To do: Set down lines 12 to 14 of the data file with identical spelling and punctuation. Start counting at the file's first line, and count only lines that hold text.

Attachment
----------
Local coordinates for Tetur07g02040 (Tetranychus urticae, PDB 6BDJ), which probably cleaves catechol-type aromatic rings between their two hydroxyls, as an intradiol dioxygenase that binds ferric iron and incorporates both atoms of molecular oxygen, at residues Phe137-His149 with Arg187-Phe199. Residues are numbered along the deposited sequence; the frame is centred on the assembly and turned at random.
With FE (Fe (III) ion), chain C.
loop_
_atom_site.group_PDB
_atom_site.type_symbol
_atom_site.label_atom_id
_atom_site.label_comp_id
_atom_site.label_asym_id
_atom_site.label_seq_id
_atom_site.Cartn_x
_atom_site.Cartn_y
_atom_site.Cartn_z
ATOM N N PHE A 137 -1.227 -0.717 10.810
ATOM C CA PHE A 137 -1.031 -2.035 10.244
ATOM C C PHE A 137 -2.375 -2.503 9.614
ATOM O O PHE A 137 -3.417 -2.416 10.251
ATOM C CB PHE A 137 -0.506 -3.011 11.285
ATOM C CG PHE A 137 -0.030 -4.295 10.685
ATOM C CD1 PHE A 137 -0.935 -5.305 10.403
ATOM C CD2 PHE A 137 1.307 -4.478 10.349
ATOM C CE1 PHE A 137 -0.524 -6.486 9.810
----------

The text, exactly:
_atom_site.Cartn_z
ATOM N N PHE A 137 -1.227 -0.717 10.810
ATOM C CA PHE A 137 -1.031 -2.035 10.244